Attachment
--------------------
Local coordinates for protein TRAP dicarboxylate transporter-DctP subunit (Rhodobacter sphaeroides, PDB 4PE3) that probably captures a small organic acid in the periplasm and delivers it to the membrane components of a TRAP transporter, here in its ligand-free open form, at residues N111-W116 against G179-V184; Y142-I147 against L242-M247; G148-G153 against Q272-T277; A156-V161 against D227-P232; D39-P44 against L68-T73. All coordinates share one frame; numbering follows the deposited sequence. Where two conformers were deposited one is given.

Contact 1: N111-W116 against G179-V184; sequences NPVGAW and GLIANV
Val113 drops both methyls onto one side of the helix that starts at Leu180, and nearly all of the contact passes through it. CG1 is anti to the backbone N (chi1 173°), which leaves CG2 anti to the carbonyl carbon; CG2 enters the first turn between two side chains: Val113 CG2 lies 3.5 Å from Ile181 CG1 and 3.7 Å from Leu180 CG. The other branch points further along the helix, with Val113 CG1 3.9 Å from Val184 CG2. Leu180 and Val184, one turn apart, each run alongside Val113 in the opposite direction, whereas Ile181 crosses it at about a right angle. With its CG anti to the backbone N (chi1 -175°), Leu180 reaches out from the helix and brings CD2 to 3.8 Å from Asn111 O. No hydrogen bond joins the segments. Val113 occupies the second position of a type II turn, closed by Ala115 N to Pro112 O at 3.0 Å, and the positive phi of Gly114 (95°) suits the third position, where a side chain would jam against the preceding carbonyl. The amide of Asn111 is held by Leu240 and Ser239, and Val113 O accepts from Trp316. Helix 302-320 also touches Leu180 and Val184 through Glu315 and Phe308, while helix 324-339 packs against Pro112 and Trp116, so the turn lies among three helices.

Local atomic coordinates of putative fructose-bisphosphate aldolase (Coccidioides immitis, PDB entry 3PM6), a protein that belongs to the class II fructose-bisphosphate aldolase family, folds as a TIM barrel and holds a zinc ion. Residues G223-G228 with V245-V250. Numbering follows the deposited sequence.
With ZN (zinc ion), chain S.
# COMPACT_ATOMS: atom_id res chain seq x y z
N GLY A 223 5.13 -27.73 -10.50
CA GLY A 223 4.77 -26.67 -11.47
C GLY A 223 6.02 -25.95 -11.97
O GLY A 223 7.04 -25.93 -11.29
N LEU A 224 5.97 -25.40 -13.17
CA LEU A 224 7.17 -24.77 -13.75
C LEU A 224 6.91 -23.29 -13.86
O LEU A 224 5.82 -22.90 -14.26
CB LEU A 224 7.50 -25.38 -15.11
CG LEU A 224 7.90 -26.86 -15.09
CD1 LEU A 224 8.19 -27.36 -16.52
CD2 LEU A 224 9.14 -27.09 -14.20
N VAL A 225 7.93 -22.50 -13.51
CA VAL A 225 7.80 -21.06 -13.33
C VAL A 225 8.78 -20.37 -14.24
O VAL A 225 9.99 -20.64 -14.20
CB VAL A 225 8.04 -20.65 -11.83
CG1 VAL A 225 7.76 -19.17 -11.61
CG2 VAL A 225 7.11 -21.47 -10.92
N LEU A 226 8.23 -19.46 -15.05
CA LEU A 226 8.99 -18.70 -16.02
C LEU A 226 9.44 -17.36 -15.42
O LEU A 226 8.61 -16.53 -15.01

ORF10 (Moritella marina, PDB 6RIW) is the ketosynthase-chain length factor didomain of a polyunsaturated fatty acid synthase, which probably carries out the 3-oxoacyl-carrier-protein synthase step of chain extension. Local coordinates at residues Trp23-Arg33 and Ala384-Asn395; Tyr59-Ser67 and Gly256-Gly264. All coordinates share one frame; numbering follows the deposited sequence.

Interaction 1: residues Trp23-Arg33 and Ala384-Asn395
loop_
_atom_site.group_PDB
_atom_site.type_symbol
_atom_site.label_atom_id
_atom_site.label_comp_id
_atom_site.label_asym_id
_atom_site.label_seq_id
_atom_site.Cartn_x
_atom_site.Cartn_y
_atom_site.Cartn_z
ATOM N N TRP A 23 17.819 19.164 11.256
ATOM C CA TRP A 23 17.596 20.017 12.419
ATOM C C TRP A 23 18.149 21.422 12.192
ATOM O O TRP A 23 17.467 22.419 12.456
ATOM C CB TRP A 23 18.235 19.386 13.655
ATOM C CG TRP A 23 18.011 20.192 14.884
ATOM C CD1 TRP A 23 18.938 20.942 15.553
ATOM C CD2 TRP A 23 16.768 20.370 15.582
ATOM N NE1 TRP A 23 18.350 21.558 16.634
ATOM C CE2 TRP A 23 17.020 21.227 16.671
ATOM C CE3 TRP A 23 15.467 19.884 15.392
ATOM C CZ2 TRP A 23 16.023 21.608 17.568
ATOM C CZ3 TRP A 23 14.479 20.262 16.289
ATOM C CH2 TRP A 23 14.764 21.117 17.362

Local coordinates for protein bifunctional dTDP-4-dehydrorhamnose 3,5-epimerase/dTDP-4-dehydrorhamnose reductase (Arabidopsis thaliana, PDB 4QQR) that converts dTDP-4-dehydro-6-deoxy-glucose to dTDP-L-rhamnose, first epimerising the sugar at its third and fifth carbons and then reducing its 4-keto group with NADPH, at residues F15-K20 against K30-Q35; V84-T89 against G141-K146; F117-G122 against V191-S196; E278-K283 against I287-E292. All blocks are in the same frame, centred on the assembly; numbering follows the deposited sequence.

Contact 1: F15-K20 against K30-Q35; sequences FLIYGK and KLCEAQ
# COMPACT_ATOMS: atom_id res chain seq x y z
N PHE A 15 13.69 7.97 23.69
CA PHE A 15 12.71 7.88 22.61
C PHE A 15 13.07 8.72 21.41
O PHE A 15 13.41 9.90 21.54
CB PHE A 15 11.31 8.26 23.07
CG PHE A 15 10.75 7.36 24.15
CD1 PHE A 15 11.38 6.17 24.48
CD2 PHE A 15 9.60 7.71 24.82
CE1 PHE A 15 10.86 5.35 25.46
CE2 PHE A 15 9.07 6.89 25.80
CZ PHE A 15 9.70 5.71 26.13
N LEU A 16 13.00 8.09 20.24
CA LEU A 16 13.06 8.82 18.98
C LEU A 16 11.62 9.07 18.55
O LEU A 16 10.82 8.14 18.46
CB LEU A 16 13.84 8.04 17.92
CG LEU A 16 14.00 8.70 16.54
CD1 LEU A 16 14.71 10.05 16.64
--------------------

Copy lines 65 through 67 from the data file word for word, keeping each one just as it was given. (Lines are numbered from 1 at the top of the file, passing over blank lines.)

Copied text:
CD1 PHE A 15 11.38 6.17 24.48
CD2 PHE A 15 9.60 7.71 24.82
CE1 PHE A 15 10.86 5.35 25.46